- 1Of or relating to music: they shared similar musical tastesMore example sentences
- I think there are certain items in a piano competition that are not matters of musical opinion or taste.
- And I suppose he deserves it, even if his musical style is a taste I am still trying to acquire.
- Heck, there are times when I have cringed at the musical tastes of musicians I admire.
- 1.1Set to or accompanied by music: an evening of musical entertainmentMore example sentences
- The menu is Mediterranean fusion mixed with Jazz at lunchtime, then accompanied with a different musical theme each night.
- The dazzlingly choreographed fireworks performances will be accompanied by a musical programme.
- She can no longer play the piano to provide musical accompaniment to the choirs.
- 2Having a pleasant sound; melodious; tuneful: they burst out into rich, musical laughterMore example sentences
- I don't know, but they use all these weird sounds in such a musical way.
- That the sounds are musical to our ears may say more about us than about the elephants.
- The mood was contagious, and soon the two had filled the air with the soft sound of laughter, the musical laughter that Angel loved to hear.
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- A play or movie in which singing and dancing play an essential part. Musicals developed from light opera in the early 20th century.More example sentences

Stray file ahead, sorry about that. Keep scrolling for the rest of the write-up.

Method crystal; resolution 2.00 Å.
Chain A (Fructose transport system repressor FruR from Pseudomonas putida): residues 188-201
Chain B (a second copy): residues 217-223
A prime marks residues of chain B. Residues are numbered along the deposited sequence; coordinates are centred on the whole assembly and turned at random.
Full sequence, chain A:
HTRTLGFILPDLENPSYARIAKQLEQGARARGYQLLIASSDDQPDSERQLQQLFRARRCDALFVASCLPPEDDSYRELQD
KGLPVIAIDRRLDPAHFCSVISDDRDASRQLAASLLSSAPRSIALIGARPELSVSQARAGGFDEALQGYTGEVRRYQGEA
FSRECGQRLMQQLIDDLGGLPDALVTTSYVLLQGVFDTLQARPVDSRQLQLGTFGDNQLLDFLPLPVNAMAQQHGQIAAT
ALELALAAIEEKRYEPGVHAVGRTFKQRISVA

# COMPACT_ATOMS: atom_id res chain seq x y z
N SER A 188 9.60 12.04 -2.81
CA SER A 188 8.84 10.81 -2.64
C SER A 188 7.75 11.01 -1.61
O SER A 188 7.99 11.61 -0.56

- The repertoire will not be too taxing and will vary from musicals, light opera and more formal pieces.
- As a child she had sung in amateur musicals and taken dancing lessons.
- He has also designed extensively for theatre, opera, Broadway musicals, and film.
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- Both lyrically and musically, the songs here are more straightforward.
- As a duo, we tend to look toward works that are musically intriguing and challenging.
- Looked at now, from a distance, it's obvious that the songs are as complex lyrically as they are musically.
late Middle English: from Old French, from medieval Latin musicalis, from Latin musica (see music).